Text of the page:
A Look at Native American Symbols
Angered by the government’s dishonorable and unfair policies, several Native American tribes, including bands of Cheyennes, Arapahos, Comanches and Sioux, fought back. As they fought to preserve their lands and their tribes’ survival, more than one thousand skirmishes and battles broke out in the West between 1861 and 1891. In an attempt to coerce Native Americans onto the reservations and to end the violence, the U.S. government reacted to these hostilities with significant military campaigns. Obviously the U.S. government’s Indian policies required of a change.
Find Native American Indian Music in Valley Center, KS
Native American policy changed radically following the Civil War. Reformers felt that the scheme of pushing Native Americans inside reservations was too strict while industrialists, who were concerned about their land and resources, considered assimilation, the cultural absorption of the American Indians into “white America” to be the sole long-term strategy for assuring Native American survival. In 1871 the federal government passed a pivotal law proclaiming that the United States would no longer treat Native American tribes as autonomous entities.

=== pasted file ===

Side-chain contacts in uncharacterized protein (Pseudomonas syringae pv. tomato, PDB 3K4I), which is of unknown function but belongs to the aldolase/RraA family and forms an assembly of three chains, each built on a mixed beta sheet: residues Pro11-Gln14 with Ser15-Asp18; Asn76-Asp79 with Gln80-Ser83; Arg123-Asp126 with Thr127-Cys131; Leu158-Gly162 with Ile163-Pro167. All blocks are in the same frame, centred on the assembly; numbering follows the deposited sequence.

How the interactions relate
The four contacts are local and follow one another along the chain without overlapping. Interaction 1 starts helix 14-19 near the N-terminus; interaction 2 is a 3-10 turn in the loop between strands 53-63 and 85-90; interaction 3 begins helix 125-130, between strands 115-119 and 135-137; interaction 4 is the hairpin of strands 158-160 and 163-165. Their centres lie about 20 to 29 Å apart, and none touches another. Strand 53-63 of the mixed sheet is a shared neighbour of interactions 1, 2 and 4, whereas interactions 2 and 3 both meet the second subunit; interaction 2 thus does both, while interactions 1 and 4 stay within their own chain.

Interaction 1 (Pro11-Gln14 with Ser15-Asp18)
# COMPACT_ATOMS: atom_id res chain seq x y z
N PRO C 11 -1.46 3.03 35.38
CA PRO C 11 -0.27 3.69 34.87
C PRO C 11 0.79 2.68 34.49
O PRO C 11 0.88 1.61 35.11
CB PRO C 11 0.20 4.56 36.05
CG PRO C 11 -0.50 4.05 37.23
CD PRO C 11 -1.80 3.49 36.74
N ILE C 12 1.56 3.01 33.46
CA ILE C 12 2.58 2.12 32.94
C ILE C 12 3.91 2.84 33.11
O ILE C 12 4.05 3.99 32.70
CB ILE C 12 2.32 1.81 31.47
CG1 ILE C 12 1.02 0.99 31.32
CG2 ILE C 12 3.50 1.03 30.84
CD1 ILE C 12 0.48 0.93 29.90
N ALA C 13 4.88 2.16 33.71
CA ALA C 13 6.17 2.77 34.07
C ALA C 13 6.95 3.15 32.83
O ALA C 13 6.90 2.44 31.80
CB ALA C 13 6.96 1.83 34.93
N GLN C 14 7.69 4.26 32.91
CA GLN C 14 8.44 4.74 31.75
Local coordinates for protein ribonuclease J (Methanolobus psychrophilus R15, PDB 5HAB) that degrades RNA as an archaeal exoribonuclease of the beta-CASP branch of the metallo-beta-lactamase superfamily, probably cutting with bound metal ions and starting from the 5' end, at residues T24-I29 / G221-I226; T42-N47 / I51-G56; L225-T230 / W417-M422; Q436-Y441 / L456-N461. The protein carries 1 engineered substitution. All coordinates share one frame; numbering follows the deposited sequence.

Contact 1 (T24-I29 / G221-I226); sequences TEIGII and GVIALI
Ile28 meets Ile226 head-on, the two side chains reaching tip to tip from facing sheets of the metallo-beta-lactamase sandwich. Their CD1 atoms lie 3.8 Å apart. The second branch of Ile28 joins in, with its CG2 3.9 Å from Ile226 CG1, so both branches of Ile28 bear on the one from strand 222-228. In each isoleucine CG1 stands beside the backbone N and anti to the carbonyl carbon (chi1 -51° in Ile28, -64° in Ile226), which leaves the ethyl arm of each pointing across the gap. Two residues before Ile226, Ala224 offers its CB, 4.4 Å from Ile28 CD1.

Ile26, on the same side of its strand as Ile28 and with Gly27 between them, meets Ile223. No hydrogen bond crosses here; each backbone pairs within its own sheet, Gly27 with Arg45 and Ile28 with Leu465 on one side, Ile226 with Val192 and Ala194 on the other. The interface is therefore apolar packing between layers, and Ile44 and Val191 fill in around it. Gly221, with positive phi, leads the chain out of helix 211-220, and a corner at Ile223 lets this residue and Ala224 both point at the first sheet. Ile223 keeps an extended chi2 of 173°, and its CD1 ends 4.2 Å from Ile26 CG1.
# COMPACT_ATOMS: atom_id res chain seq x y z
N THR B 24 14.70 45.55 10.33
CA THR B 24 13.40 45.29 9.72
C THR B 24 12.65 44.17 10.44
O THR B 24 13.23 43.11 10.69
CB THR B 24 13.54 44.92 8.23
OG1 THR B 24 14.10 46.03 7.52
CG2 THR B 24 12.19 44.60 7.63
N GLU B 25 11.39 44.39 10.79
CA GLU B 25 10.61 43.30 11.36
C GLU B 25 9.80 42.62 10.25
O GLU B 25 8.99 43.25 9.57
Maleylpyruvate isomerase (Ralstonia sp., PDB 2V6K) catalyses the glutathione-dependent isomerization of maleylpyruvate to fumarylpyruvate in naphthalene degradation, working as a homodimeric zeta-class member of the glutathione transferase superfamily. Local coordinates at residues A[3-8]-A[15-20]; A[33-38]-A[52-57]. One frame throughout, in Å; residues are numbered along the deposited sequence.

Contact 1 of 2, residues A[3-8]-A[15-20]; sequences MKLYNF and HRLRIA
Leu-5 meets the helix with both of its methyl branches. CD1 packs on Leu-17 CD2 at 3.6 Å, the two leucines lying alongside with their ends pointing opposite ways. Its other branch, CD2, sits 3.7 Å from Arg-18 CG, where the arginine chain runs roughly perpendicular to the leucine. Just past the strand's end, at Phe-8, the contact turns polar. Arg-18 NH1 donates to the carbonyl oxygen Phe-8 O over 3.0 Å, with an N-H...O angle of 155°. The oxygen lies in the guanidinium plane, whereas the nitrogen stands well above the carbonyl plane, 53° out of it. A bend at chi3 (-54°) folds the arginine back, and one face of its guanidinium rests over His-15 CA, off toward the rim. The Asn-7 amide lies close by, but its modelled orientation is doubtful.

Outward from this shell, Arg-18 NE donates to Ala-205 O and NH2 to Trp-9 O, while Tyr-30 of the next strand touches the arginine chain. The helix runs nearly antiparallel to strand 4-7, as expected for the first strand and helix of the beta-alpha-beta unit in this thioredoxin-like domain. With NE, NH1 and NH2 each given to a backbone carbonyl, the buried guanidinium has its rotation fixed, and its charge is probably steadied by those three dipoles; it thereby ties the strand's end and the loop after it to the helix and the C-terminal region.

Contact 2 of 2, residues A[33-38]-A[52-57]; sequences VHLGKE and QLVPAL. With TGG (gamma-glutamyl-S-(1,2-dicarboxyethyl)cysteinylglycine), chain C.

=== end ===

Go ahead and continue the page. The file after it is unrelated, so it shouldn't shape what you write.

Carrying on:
This legislation signaled a significant change in the government’s working relationship with the native peoples – Congress now considered the Native Americans, not as countries outside of its jurisdiction, but as wards of the government. By making Native Americans wards of the “” government, Congress concluded that it was better to make the policy of assimilation a widely acknowledged part of the cultural mainstream of America.